Medstudents, a student-created and run Virtual Medical Journal from The Federal University of Rio de Janeiro (Brazil) offers forgettable instructional articles and case studies but has a reasonable medical procedures section and nonacademic information for medical students. It makes excellent use of frames by having on one page the linked table of contents from the latest issues of the New England Journal of Medicine, Annals of Internal Medicine, and The Lancet. An outstanding online reference for all physicians at all levels of training, it has the interesting side-effect of showcasing NEJM's generosity against Annals' and The Lancet's more stingy online offerings. The ambitious but over designed National University of Singapore includes a Cyberspace Hospital, CyberMedical School, and Student Lounge.
 
An enterprising group of medical students and residents that writes advice books for its peers has designed a clean, attractive Web site Student 2 Student to promote its work and share information of common interest. Its NetForum is quite active, and has good links.
 
A number of labor-of-love home pages also offers students and residents valuable insight and links. Last updated almost a year ago, Mike Woo-Ming, MD's Home Page is a casual site with several informative sections, including a residency page, a nice medical software reviews section, and some medical links. Saabry's USMLE Home Page offers information about U.S. medical licensure and residency from the author's perspective, an otherwise incognito international medical graduate. Nice features include a list of e-mails and a java-programmed chat line to contact others at various stages of application. Non-U.S. medical students, residents, or physicians wishing to train in the U.S. may find helpful the many Web links on IMGWeb Residency. New features include IMGs on the Web.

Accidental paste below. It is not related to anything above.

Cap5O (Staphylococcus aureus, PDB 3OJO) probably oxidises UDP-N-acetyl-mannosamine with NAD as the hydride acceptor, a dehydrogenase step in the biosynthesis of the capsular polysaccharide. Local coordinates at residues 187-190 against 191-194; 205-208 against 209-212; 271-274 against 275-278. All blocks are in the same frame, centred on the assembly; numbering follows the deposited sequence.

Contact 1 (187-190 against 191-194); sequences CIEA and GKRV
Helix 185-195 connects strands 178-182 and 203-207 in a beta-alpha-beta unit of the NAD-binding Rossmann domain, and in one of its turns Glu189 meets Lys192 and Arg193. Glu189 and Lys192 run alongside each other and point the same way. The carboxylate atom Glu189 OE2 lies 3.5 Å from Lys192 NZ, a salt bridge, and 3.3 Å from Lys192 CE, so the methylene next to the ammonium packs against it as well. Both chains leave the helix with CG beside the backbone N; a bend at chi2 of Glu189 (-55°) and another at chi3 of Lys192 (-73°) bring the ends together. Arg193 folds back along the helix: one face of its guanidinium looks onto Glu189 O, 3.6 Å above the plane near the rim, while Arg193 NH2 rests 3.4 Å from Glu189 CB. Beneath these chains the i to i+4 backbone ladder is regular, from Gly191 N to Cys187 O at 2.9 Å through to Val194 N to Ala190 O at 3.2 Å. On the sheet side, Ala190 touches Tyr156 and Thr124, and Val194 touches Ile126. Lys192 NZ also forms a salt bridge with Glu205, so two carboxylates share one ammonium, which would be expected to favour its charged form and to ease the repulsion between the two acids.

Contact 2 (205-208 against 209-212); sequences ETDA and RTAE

Charles W. Powell, MD's The Mature Medical Student is a mixture of personal reflections and online resources. Premedical students will appreciate the efforts of Michael Malloy, MD, in creating Premedical.com. The site highlights a survey of MCAT study resources and a list of pre-medical student web sites, including the well-regarded Kaplan courses and Princeton Review. Erick's Guide to Medical School Admission seems a favorite among Web applicants, and has a wonderful Web list of other sites of interest to premedical students. PremedEd is a thoughtful labor of love home page by F. Craig R. Littlejohn. ChronoNet's bookstore arrangement with Amazon is an interesting idea, but the selections need to be expanded. Another example of a well-meaning personal home page, Medical School Apprentice, displays articles for premedical and medical students that unfortunately includes misinformation alongside informative advice. Like most personal Web pages that go beyond sharing one's experiences, references and review of content by professionals (physicians who sit on medical school admissions committees, for example) would lend credibility and balance to this laudable project.
 
 
Sections List of Medical Education Lists
With the plethora of online medical education resources increasing daily, those with a professional or personal interest in medical education are strongly encouraged to browse and discover their own favorite resources. Alas, there is also no paucity of medical lists to assist users in their search.
 
The Web list of lists, WWWVirtual Library:Bioscience:Medicine appears to have been absorbed under the Oregon Health Sciences University's well-regarded CliniWeb project. Two familiar medical lists that link to many medical education resources are Emory University's MedWeb section on medical education (once there try related Keywords) and Medical Matrix's Web sites on basic medicine and other related menus or search engine terms.